Another source added that Mueller's investigators have asked about a handful of American citizens who were born in former Soviet states and maintain ties with those countries. This person said the inquiry appeared focused on Republican fundraising and how money flows into US politics. ABC News reported in September that Mueller's team has asked questions about the timing of contributions from US citizens with ties to Russia, citing a Republican campaign aide interviewed by Mueller's team.

Trump raised $333 million for his presidential campaign, according to the Center for Responsive Politics. His inauguration committee raised a record $106.8 million, more than twice as much as any of his predecessors. Watchdog groups have criticized the committee for not fully disclosing how it spent the inauguration funds.

Another potential source of information for Mueller's investigators is Rick Gates, a former Trump campaign deputy chairman who pleaded guilty in February to financial fraud and lying to Mueller's team. Gates worked closely with Paul Manafort, who was Trump's campaign chairman for part of 2016, and stayed on as deputy chair of Trump's inaugural committee. As part of his plea agreement Gates is required to cooperate fully with Mueller's investigators and answer all their questions.

It isn't clear whether Mueller's team has identified illegal financing or if the questions are more exploratory. A spokesman for the special counsel declined to comment.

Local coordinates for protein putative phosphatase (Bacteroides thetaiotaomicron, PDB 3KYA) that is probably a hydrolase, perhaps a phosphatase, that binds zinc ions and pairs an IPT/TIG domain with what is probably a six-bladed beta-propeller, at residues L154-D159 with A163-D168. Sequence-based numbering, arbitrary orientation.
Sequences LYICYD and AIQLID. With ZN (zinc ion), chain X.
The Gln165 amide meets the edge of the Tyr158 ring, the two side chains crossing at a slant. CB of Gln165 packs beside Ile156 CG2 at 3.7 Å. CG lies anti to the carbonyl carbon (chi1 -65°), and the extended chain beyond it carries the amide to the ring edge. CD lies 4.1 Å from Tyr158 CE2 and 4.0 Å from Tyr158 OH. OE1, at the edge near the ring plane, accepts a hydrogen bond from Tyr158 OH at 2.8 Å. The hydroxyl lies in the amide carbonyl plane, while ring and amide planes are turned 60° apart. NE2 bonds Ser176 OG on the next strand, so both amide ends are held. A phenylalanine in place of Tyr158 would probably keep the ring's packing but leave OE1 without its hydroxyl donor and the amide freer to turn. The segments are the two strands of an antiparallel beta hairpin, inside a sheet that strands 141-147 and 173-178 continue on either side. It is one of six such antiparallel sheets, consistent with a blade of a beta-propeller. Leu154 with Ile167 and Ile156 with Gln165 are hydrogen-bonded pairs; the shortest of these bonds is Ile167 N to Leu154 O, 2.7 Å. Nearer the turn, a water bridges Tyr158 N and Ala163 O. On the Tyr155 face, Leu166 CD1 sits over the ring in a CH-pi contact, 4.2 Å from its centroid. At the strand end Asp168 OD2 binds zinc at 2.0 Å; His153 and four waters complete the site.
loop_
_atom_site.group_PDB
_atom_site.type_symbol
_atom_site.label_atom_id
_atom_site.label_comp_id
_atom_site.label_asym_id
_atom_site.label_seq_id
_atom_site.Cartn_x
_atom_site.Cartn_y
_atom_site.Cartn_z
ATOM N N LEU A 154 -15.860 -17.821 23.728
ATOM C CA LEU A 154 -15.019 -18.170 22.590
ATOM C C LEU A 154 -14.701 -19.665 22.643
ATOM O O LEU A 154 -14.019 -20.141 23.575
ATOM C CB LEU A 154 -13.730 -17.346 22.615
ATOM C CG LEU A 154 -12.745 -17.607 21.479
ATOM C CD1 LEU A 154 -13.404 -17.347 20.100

"One could say either money is fungible wherever it [ended] up," one source familiar with the inquiry said. Or Mueller's team could take the view that "you made a contribution for a purpose."

Mississippi Coronavirus Cases

Data is updated nightly.

Cases: 501097

Reported Deaths: 9990
CountyCasesDeaths
Harrison34338538
DeSoto32117403
Hinds31939628
Jackson24494382
Rankin21995390
Lee15543235
Madison14581280
Jones13851242
Forrest13453251
Lauderdale11991317
Lowndes11050188
Lamar10521135
Pearl River9533237
Lafayette8550140
Hancock7732127
Washington7438158
Oktibbeha7146131
Monroe6777177
Warren6694176
Pontotoc6664102
Neshoba6637206
Panola6531131
Marshall6467134
Bolivar6317148
Union602894
Pike5820152
Alcorn5669101
Lincoln5436135
George496879
Scott472898
Tippah469281
Prentiss467281
Leflore4658144
Itawamba4636105
Tate4588111
Adams4587119
Copiah448592
Simpson4446116
Yazoo444187
Wayne439772
Covington428894
Sunflower4239105
Marion4226108
Coahoma4160105
Leake408288
Newton381779
Grenada3707108
Stone360364
Tishomingo359792
Attala331589
Jasper329965
Winston314291
Clay308076
Chickasaw300367
Clarke292494
Calhoun279446
Holmes267987
Smith264050
Yalobusha234047
Tallahatchie228051
Greene219348
Walthall218763
Lawrence212940
Perry205556
Amite205156
Webster202946
Noxubee186740
Montgomery179656
Jefferson Davis171743
Carroll169138
Tunica159839
Benton148838
Kemper141941
Choctaw133426
Claiborne132737
Humphreys129538
Franklin120228
Quitman106428
Wilkinson105139
Jefferson94534
Sharkey64120
Issaquena1937
Unassigned00

Alabama Coronavirus Cases

Cases: 819597

Reported Deaths: 15406
CountyCasesDeaths
Jefferson1147901924
Mobile725791338
Madison52306697
Shelby37597350
Baldwin37245552
Tuscaloosa35101612
Montgomery34106740
Lee23526246
Calhoun22225488
Morgan20941378
Etowah19825500
Marshall18361304
Houston17384412
St. Clair16054339
Cullman15443293
Limestone15343199
Elmore15241286
Lauderdale14302295
Talladega13836283
DeKalb12649261
Walker11202370
Blount10192176
Autauga10043148
Jackson9871184
Coffee9210191
Dale8897185
Colbert8860201
Tallapoosa7084198
Escambia6772134
Covington6712183
Chilton6641162
Russell636659
Franklin5959105
Chambers5607142
Marion5005127
Dallas4973200
Pike4795106
Clarke475584
Geneva4571127
Winston4516103
Lawrence4321117
Bibb425186
Barbour357776
Marengo338090
Monroe331464
Randolph329764
Butler326396
Pickens316284
Henry312666
Hale311388
Cherokee302860
Fayette292880
Washington251551
Cleburne247760
Crenshaw245275
Clay243368
Macon234663
Lamar224147
Conecuh186153
Coosa180240
Lowndes175164
Wilcox168839
Bullock151644
Perry138840
Sumter133038
Greene126744
Choctaw88527